leader in Nunavik. It wasn't until 1995, when she was elected president of the 
Canadian branch of the ICC, that she threw her energies into the fight against 
global warming. Once she started, though, she was well-nigh unstoppable. She 
helped negotiate the Stockholm Convention banning the manufacture and use of a 
group of chemicals known as persistent organic pollutants - toxic nasties used 
in both agriculture and industry that were causing contamination in humans.

Ms Watt-Cloutier has had to face her critics, too. The most common attack 
against her is one of hypocrisy - because the Inuit themselves use fossil fuels 
and non-biodegradable materials and are thus contributing to their own demise.

Her answer to the charge is straightforward. "Yes, we own airlines, we have 
skidoos, we have trucks," she acknowledges, "but the reality is our contribution
to this problem is very minute. It's off the radar in terms of what we are 
creating ourselves, whether it's the toxins or the greenhouse gases. These 
things are coming from afar." Afar means, first and foremost, the United States,
which produces 26 per cent of the world's greenhouse gases on its own. So it is 
only appropriate she is travelling to Washington next week - entering the very 
belly of the beast. The Nobel prize nomination may not achieve overnight 
results, but it will certainly guarantee the kind of attention she needs if her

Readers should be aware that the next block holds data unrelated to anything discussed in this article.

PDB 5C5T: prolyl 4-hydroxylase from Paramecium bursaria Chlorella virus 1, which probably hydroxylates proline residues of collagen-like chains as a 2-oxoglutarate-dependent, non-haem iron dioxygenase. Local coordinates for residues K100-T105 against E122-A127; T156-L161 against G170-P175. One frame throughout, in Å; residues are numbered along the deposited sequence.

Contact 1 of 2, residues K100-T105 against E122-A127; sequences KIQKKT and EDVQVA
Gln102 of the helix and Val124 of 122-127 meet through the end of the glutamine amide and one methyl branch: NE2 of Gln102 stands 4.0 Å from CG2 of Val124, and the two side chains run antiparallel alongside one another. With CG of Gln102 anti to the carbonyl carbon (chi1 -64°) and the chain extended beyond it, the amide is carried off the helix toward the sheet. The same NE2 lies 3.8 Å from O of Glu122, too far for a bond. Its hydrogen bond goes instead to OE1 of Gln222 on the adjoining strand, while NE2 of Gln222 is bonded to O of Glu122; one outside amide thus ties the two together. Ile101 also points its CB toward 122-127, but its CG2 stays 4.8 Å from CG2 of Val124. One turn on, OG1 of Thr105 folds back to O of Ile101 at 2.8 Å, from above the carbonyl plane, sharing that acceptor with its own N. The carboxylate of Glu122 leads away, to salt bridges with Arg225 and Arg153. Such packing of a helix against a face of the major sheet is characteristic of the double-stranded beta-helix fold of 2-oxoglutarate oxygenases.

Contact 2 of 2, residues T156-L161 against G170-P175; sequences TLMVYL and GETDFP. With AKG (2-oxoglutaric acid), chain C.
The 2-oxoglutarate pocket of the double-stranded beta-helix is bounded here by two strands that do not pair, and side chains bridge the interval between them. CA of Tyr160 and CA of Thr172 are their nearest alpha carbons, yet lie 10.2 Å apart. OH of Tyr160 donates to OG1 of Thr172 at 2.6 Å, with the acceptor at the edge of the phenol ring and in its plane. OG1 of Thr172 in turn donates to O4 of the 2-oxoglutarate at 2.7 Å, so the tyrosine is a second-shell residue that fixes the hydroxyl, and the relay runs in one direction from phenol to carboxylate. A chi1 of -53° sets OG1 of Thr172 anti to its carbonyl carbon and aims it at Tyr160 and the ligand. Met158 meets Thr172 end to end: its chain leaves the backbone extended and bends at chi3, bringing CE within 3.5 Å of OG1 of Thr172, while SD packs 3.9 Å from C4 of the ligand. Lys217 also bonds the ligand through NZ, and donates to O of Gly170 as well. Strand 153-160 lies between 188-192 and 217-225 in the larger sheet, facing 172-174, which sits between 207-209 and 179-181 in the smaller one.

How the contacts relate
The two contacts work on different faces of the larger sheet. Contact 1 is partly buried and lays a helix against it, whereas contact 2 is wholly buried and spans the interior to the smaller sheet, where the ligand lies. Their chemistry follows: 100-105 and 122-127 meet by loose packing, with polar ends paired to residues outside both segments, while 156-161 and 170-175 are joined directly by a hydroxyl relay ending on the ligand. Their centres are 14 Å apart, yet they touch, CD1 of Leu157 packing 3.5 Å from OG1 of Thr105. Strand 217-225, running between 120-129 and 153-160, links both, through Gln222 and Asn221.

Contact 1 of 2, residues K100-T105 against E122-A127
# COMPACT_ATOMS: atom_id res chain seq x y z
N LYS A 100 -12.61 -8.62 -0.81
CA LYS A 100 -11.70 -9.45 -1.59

people - and perhaps the planet - are to survive and thrive.

    Among the other nominations:
    Al Gore

Since losing the presidential election to George Bush in 2000, Al Gore has 
become an ardent climate change campaigner. An Inconvenient Truth, his rebuke to
climate-change deniers, has earned him a Peace Prize nomination, thanks to 
Norwegian politicians Boerge Brende and Heidi Soerensen.

    Oprah Winfrey

The US chat show host's fans have been petitioning to have her nominated for her
philanthropic work. She is believed to be among the Nobel nominees, having 
opened the Oprah Winfrey Leadership Academy in South Africa for bright girls who
are from underprivileged backgrounds.

    Irena Sendler

Now 96, the Polish Catholic smuggled 2,500 Jewish children out of the Warsaw 
ghetto between 1942 and 1943 and set up adoptions by Polish families. She buried
lists of the children's names so they could be reunited. Badly beaten by the 
Gestapo, she escaped and survived the war in hiding.

    Evo Morales

A nomination that will no doubt raise eyebrows in the White House is that of the
anti-US Bolivian leader. Bolivia's first indigenous head of state since the 
Spanish conquest, his promises of a better deal for ordinary Bolivians and his 
willingness to confront the US has won him admirers.

    Martti Ahtisaari

The former Finnish prime minister has been regularly nominated for the peace 
prize. His work in Namibia, the former Yugoslavia, Northern Ireland and most 
recently in Indonesia has made him one of the world's most successful peace 
negotiators. He was one of the favourites to win in 2005.